Magazine | December 31, 2013, Issue


Appalachian Immigration

Reading Kevin D. Williamson’s article (“Left Behind,” December 16) reminded me of my experience working with urbanized Appalachians in the Indianapolis neighborhood known as Stringtown back in the early ’60s. I served on (then) Indianapolis mayor Richard Lugar’s Appalachian-affairs council. Mr. Williamson makes several references to those leaving Appalachia and moving to larger cities; my work was at the other end — working with those who had immigrated to, in this case, Indianapolis.           

Appalachian immigrants in Stringtown lived in very run-down single-family homes, and efforts to interest residents in bettering the neighborhood proved challenging, as “home” remained the mountains of Kentucky and Tennessee. Only after rather thorough research and some innovative approaches to community organization was real progress made.

Those were exciting years for me and my associates. The article was appreciated.

Norm Marshall

Grand Rapids, Mich.

The Tragedy of the Reservations

Much of Kevin D. Williamson’s description of Appalachia in the December 16 cover story, “Left Behind,” could also be said of the New Mexico Pueblo Indian reservations. There, severe alcoholism and drug abuse, and sexual and physical abuse, are common. Often, more than half of the adults are unemployed, and in many cases unemployable. Industry does not find it attractive to locate in the area, and there is little opportunity in the pueblos or surrounding Anglo communities. People survive on their neighbors and continuous government-handout programs.

Norman Worth

Via e-mail

Churchill Numismatics

Regarding your note in the November 11 issue (The Week) on Winston Churchill now being on the five-pound note: This is not his first time on British currency. In 1965, just after his death, he appeared on a specially minted five-shilling coin. This coin was not meant for general circulation, as the highest-denominated coin in common use then was the half crown. This commemorative “full crown” was almost exactly the same size as a U.S. silver dollar, only slightly thicker. I was a boy then, and my father gave me several of these coins, which I still possess.

Ken Fasig

Kalaheo, Hawaii

NR Staff — Members of the National Review editorial and operational teams are included under the umbrella “NR Staff.”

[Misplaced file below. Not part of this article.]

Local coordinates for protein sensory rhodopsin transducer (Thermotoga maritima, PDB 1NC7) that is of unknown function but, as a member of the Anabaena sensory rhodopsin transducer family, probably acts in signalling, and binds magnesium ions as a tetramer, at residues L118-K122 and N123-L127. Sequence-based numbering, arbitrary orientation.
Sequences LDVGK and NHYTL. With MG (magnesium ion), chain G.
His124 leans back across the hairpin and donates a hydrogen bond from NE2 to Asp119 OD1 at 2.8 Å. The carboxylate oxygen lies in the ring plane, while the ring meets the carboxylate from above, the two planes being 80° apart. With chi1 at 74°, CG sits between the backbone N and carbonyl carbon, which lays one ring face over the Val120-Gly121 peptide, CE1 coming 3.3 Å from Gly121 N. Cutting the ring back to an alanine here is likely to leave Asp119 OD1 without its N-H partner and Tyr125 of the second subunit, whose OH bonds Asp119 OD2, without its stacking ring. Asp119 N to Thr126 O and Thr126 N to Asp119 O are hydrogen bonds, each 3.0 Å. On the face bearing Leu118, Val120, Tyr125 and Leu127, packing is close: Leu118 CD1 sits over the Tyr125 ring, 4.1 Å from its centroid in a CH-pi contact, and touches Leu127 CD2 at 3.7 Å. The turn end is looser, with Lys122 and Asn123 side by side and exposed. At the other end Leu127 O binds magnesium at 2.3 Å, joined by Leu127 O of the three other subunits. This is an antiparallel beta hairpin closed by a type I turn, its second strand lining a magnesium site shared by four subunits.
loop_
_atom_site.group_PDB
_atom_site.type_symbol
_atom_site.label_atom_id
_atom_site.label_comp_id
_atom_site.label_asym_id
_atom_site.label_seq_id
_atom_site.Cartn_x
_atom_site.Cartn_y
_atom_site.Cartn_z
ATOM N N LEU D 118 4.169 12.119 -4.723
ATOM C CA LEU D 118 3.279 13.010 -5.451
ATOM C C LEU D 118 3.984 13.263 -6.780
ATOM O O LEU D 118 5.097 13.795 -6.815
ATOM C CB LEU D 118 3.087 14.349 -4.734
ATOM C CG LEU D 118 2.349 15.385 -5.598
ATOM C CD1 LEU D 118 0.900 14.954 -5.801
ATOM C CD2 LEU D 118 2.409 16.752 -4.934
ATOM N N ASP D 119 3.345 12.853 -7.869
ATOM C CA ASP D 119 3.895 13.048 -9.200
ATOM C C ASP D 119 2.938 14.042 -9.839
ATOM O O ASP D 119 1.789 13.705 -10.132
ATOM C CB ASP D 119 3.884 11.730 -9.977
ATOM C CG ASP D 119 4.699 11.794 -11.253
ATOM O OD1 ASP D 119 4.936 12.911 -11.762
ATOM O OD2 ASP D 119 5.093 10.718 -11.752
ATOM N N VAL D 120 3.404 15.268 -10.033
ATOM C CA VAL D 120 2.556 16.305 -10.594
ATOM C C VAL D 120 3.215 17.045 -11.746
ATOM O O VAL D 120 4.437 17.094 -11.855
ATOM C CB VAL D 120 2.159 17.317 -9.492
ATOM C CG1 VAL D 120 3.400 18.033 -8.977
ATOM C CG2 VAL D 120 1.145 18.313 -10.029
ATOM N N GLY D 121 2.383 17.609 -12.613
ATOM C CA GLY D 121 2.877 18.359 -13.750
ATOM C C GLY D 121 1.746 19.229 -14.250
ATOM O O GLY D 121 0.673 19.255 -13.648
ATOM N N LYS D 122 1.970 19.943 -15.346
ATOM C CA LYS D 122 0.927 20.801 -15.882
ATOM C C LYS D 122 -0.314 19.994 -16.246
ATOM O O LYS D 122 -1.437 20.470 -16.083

In This Issue



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Generation Gaps

A couple of times while writing this review I almost typed “Bill Clinton” instead of “Pat Conroy.” That’s not surprising. The former president and the bestselling novelist who wrote The ...
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Broken Heartland

I was not entirely looking forward to Alexander Payne’s Nebraska, mostly because I worried that the movie, about an old man taking stock of his life on a Plains-state road ...


Politics & Policy


Appalachian Immigration Reading Kevin D. Williamson’s article (“Left Behind,” December 16) reminded me of my experience working with urbanized Appalachians in the Indianapolis neighborhood known as Stringtown back in the early ...
Politics & Policy

The Week

‐ Maybe Kim Jong Un’s uncle tried to talk to him about Obamacare over Thanksgiving. ‐ Supporters of Obamacare decided to start saying that the website is now basically working, never ...

The New Inequality

For about 47 minutes the president successfully moved the conversation to income inequality, the very existence of which proves that the fundamental transformation of America into a grey smear of ...
Politics & Policy


PICTURESQUE Rising ambitiously, they set a goal Of smoking out the red, reluctant sun, Which smolders like some just-embarrassed coal. Whatever looks to start has not begun, But still the clouds’ bombastic undersides – All glowing ...
Happy Warrior

Heading South

Whether or not Nelson Mandela was emblematic of the new South Africa, his memorial service certainly was. Thamsanqa Jantjie, the lovable laugh-a-minute sign-language fraud who stood alongside President Obama gesticulating ...

Most Popular


The Gun-Control Debate Could Break America

Last night, the nation witnessed what looked a lot like an extended version of the famous “two minutes hate” from George Orwell’s novel 1984. During a CNN town hall on gun control, a furious crowd of Americans jeered at two conservatives, Marco Rubio and Dana Loesch, who stood in defense of the Second ... Read More

Billy Graham: Neither Prophet nor Theologian

Asked in 1972 if he believed in miracles, Billy Graham answered: Yes, Jesus performed some and there are many "miracles around us today, including television and airplanes." Graham was no theologian. Neither was he a prophet. Jesus said "a prophet hath no honor in his own country." Prophets take adversarial ... Read More
Film & TV

Why We Can’t Have Wakanda

SPOILERS AHEAD Black Panther is a really good movie that lives up to the hype in just about every way. Surely someone at Marvel Studios had an early doubt, reading the script and thinking: “Wait, we’re going to have hundreds of African warriors in brightly colored tribal garb, using ancient weapons, ... Read More
Law & the Courts

Obstruction Confusions

In his Lawfare critique of one of my several columns about the purported obstruction case against President Trump, Gabriel Schoenfeld loses me — as I suspect he will lose others — when he says of himself, “I do not think I am Trump-deranged.” Gabe graciously expresses fondness for me, and the feeling is ... Read More